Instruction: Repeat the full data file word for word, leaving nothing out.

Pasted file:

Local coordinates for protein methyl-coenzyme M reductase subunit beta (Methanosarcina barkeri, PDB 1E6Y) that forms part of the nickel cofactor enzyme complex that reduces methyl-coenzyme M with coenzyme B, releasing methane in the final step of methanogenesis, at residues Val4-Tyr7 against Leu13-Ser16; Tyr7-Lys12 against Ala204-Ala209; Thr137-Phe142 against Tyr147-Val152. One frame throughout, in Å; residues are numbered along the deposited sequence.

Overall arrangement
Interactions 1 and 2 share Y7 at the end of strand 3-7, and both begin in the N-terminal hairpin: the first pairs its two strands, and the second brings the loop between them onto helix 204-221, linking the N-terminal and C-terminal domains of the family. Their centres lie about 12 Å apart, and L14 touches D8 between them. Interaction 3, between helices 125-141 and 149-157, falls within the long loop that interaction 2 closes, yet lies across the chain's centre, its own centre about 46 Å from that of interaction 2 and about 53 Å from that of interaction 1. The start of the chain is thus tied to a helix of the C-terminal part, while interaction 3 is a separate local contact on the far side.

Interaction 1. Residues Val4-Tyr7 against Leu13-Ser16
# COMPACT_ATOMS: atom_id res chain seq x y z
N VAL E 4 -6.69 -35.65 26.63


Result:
Local coordinates for protein methyl-coenzyme M reductase subunit beta (Methanosarcina barkeri, PDB 1E6Y) that forms part of the nickel cofactor enzyme complex that reduces methyl-coenzyme M with coenzyme B, releasing methane in the final step of methanogenesis, at residues Val4-Tyr7 against Leu13-Ser16; Tyr7-Lys12 against Ala204-Ala209; Thr137-Phe142 against Tyr147-Val152. One frame throughout, in Å; residues are numbered along the deposited sequence.

Overall arrangement
Interactions 1 and 2 share Y7 at the end of strand 3-7, and both begin in the N-terminal hairpin: the first pairs its two strands, and the second brings the loop between them onto helix 204-221, linking the N-terminal and C-terminal domains of the family. Their centres lie about 12 Å apart, and L14 touches D8 between them. Interaction 3, between helices 125-141 and 149-157, falls within the long loop that interaction 2 closes, yet lies across the chain's centre, its own centre about 46 Å from that of interaction 2 and about 53 Å from that of interaction 1. The start of the chain is thus tied to a helix of the C-terminal part, while interaction 3 is a separate local contact on the far side.

Interaction 1. Residues Val4-Tyr7 against Leu13-Ser16
# COMPACT_ATOMS: atom_id res chain seq x y z
N VAL E 4 -6.69 -35.65 26.63